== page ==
Author Topic: Something to do on New Year's Eve  (Read 750 times)

Offline HenryC

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Something to do on New Year's Eve
« on: November 20, 2010, 09:34:49 PM »
On the very last night of the millennium, 31 December, 1999, at about 11:30 PM EST, I was tasked to perform my husbandly duty, the only thing women really need us for in these parthenogenetic times:  taking out the garbage.  Actually the millennium had already turned, everything four hours west of Greenwich was already 2000, and the new century was racing across the Atlantic for its appointment with the Eastern Standard Time Zone.   It's warm in Fort Lauderdale, even near midnight on New Year's Eve, so I was in my standard domestic uniform, jogging shorts, no shirt, flip-flops. 

The trash cans are located on the west side of the house, and in the shaded area between my place and the neighbor's, shielded from the streetlights, I paused as I often do to look at the stars.  Hanging near the meridian, about as high as it was going to get that night, was the constellation Orion.  In spite of the light pollution and the humidity, sometimes in the winter the sky does get clear here, especially on relatively cool winter nights after a cold front has swept the moisture out to sea and washed the dust out of the air.  Orion looked about as good as it gets  in town and I paused to take it in as I dropped my household refuse into the can.   Orion is probably the most familiar of the constellations, except perhaps the Big Dipper.  With the three bright stars of the Belt, the faint Sword hanging from it at a jaunty angle, and the blazing gems of Betelgeuse and Rigel at opposite corners, it is the central landmark of the winter sky.  Surrounding it, spread across a broad area of sky, is the group I like to call the Octagon, a roughly eight-sided polygon with the bright stars of the winter sky at the vertices, Rigel, Betelgeuse, Sirius, Procyon, Aldebaran, Castor, Pollux and Capella, not to mention a host of other stellar luminaries, clusters and assorted asterisms.    It is a view down one of the arms of the Galaxy, like watching fireflies rushing out of a tunnel.   

None of this has anything to do with what happens next, it just explains why I was there, and why I was looking up.  As I took it all in, out of the corner of my eye I saw a flash.  A sharp, very quick, strobelike flash of light,; about as bright as a first magnitude star.  It is hard to pinpont the exact location of a flash like this, the eye is subconsciously scanning the scene, and we just don't know where it is happening to be pointing when the flash goes off.  Besides, strobes are often carried by aircraft, and sometimes they fly so high that none of their other navigation lights are visible.  I could tell roughly where it was, an area just south and west of Orion, a faint constellation called Eridanus, the river.  But it could have been anywhere in an area twenty degrees across.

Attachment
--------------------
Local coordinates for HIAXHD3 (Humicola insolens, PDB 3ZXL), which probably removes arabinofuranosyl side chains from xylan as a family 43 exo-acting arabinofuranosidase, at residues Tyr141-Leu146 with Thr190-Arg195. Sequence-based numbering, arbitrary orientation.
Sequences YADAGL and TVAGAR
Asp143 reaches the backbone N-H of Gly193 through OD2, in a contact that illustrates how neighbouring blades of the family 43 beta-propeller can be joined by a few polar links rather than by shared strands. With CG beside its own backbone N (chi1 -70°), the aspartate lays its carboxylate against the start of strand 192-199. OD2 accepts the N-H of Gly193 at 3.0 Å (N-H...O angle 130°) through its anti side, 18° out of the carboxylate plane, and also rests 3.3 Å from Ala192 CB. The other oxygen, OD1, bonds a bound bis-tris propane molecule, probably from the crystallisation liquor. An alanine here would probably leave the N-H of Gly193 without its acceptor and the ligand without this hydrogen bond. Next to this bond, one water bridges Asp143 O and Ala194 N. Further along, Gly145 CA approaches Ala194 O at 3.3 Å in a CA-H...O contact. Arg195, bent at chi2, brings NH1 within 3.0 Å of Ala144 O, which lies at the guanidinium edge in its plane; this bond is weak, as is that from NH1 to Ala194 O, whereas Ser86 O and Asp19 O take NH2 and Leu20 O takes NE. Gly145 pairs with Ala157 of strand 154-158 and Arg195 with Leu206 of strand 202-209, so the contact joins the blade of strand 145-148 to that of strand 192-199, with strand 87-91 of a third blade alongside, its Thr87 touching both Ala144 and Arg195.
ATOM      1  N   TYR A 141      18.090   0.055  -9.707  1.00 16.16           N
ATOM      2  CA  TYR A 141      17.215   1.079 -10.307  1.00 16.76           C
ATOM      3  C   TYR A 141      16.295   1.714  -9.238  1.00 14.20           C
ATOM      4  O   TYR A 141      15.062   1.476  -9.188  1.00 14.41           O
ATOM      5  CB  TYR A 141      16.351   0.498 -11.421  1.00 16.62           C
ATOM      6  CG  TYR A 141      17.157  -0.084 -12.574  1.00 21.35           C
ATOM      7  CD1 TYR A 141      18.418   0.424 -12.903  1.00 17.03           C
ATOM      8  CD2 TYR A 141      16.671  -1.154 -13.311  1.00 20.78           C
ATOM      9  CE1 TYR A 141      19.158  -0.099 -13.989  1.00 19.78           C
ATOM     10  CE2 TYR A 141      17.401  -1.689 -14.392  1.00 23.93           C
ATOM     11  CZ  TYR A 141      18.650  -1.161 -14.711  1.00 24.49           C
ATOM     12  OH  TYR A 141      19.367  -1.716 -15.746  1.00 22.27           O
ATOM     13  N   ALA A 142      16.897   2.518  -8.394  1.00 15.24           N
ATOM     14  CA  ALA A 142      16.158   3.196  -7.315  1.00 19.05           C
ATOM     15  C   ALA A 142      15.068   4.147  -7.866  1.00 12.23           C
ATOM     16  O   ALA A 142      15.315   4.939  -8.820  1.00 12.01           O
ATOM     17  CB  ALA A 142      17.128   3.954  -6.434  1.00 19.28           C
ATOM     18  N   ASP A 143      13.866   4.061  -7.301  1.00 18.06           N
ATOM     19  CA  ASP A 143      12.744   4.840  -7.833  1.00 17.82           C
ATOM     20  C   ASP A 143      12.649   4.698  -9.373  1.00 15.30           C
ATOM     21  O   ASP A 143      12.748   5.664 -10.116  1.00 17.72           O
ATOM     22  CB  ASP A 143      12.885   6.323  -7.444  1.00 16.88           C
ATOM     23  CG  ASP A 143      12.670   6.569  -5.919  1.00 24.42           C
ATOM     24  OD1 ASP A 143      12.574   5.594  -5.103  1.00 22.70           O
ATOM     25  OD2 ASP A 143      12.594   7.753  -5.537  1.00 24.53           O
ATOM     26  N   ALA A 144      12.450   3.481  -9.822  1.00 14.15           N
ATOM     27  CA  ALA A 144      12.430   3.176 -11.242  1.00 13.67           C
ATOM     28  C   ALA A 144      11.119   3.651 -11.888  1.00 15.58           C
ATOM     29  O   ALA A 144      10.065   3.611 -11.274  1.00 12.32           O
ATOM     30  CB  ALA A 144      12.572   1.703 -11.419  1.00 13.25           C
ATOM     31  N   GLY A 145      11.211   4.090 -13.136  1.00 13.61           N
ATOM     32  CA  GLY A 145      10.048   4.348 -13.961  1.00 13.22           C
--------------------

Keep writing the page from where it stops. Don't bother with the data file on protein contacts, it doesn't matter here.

I was in no hurry to go back in, there was still plenty of time before the Dick Clark Times Square Disco Ball festivities, so I stayed there, looking towards Eridanus, expecting to see the next flash shortly thereafter, and this time I could connect the points and maybe see the plane itself.  I waited a very long time, perhaps a minute, way too long for a repeat of an airplane strobe, and I was just about to give it up and go back in when...there it was again!   In the same place, as near as I could tell and this time I got a good look at it. I could position it within a degree or two of it's exact location.  This airplane wasn't moving.    Intrigued now, I settled down and waited, relaxed but alert.  Sure enough, a minute or so later there it was again.  Same light, same place.  Of course, I had no way of judging the elapsed time because I wasn't wearing my watch and I wasn't about to go in and ruin my night vision by getting it.  But the flashes seemed to be, very roughly, about a minute apart.  And they appeared to be identical in brightness.

Around this time, I had been following stories in the astronomical press of weird phenomena called "X-Ray Flashers", strange objects or events that had been detected  by earth satellites, and which were believed to be extremely violent explosions occurring at colossal distances, out amongst the quasars.  Unfortunately, the satellites could get only very rough positions, and astronomers had been hoping that these strange flashers might have an optical component that could be photographed.  Maybe I was getting lucky, and...DAMN! There goes another one!  This was starting to get interesting.  As far as I could tell, all of these things were going off in an area no larger than my fist, held at arm's length.  Perhaps even in the exact same place.   I might be able to get a good enough position to report it, maybe I could get a telegram off to the IAU and maybe they could catch one these guys in the act.  Maybe, maybe, these things always come when you're not ready for them.